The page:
Calculate the impact of the feature.

The RICE model suggests using an “Impact” measure, but I feel this may not be detailed enough and prone to allow more subjectiveness in the exercise. I prefer to us a weighted approach to try to document what is “impact” really composed of. Use something between discreet number of concepts like “increase revenue”, “customer value”, “strategic value”, etc.… in a weighted model to aggregate what is actually “Massive”, “High”, “Medium” or “Low” impact

Surface effort and complexity

Some models like to use time to understand what is involved in implementing a feature. I feel that does not bring enough information about the complexity to get the job done. I prefer to represent effort as the sum of all the related story points. I can easily translate that to time using the team velocity and I feel it better represent the challenge that the engineering team needs to undertake.

Aggregating and visualizing the model.

With all this information gathered, we are going to be aiming to represent it to allow us to understand:

  • Value of the feature vs the effort involved to complete it.
  • Current context vs cost of not embracing it.

Effort is something that at this point we had already aggregated.

Value would come from getting a score by multiplying reach by weighted impact and factoring our confidence in our data.

My preferred representation is a bubble chart, as a I can use effort in the X axis and value on the Y-Axis. Cost of waiting would define the size of each bubble and the color scheme would tell where each feature is regarding the current context. It is a very informative representation as it allows to easily identify:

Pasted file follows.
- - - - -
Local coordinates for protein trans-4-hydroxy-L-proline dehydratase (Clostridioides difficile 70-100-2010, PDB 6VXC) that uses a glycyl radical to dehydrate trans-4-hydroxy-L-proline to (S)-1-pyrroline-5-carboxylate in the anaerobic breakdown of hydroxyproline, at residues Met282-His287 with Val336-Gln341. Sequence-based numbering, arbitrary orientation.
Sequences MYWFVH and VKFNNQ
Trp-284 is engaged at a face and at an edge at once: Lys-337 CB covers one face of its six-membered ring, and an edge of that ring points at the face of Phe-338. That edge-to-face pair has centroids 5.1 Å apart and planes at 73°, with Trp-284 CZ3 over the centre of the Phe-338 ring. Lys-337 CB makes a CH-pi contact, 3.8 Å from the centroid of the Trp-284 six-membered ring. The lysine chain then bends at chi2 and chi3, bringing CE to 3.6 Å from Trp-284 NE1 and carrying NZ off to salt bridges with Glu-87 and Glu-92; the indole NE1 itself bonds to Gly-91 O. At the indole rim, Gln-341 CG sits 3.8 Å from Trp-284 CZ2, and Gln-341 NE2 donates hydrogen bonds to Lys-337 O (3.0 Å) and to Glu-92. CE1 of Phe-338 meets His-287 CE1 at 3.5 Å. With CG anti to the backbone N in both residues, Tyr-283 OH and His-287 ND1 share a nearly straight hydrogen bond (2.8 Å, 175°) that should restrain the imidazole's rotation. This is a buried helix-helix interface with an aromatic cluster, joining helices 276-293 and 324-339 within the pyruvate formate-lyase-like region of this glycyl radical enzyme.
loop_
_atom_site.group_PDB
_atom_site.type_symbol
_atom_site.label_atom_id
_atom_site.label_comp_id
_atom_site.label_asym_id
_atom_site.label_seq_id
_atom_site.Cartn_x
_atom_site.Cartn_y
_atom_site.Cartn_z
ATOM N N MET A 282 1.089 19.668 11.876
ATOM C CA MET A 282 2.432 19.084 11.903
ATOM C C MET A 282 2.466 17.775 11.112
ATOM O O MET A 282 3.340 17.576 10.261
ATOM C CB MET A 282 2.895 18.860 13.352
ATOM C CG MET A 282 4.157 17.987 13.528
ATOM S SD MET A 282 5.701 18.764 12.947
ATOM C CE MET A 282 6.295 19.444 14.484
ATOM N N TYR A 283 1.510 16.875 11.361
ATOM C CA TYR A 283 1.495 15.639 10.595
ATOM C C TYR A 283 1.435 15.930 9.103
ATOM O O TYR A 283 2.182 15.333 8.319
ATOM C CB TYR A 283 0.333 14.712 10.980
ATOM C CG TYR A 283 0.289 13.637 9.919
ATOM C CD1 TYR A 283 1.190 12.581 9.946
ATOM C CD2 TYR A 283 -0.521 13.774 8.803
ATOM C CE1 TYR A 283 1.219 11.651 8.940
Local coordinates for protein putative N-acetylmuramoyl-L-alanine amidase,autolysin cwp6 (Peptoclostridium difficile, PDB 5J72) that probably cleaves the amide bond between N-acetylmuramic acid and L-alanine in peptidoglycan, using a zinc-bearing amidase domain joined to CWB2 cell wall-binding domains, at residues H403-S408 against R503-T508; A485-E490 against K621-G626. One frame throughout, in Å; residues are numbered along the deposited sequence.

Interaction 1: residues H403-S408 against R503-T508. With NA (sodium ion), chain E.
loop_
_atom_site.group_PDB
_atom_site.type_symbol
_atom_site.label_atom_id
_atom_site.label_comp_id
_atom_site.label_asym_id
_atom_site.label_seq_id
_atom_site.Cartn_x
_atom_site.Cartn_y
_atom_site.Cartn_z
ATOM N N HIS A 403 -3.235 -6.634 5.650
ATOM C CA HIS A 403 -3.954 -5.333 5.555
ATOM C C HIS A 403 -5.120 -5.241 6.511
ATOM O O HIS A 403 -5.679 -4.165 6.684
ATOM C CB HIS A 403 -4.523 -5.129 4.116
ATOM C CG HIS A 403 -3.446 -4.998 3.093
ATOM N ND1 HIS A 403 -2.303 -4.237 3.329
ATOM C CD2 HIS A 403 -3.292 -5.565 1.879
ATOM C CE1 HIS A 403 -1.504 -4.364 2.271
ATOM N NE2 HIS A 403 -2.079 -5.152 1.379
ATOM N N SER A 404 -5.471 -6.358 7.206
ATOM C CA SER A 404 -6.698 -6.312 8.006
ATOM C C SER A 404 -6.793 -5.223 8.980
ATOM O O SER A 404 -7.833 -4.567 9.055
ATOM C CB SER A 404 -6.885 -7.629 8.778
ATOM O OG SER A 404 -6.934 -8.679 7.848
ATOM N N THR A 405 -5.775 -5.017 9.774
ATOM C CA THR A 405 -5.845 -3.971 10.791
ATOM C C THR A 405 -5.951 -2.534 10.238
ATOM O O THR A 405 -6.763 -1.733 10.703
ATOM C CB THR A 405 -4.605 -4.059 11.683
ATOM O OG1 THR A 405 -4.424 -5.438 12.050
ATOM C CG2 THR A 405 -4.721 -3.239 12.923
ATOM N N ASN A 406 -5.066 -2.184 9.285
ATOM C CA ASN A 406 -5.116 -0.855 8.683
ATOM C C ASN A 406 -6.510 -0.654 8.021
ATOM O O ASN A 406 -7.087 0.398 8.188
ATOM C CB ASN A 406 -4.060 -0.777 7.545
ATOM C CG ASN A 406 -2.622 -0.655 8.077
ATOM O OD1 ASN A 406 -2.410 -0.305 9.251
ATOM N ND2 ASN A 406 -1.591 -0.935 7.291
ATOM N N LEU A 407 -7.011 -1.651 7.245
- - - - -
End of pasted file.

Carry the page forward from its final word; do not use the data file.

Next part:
• High value and low effort features by looking in the upper left quadrant. Those with “Must-have” and “Should-have” would be highly prioritized.
  • Low value and high effort features by looking in the lower right quadrant. Those with “Should-have” might need to be evaluated considering the cost of waiting and the “Could-have” are strong candidates to move them to “Won’t-do”.
  • High-cost features with low values by looking at the lower half. The bigger bubbles in these areas need to be carefully reviewed to understand why something with such high cost are not ranked with higher value. Ideally no high-cost feature should exist in this area and if so, then the weighted impact model may need to be revised.
  • High value, High effort and High-Cost features looking for big bubbles in the upper right quadrant. These are most likely those features that become their own strategic initiatives and would benefit from breaking it down to make them more affordable to embrace and make progress towards reducing the cost of waiting.

 

At the end, these models are meant to support the decision-making process and the related conversation. But a data driven and structured process to support the decisions allows for a more objective rationalization of which are the right features to invest in.

I created a spreadsheet, using google sheets, with this model. You can get it here. Feel free to use it and improve it!


This post has been published on www.productschool.com communities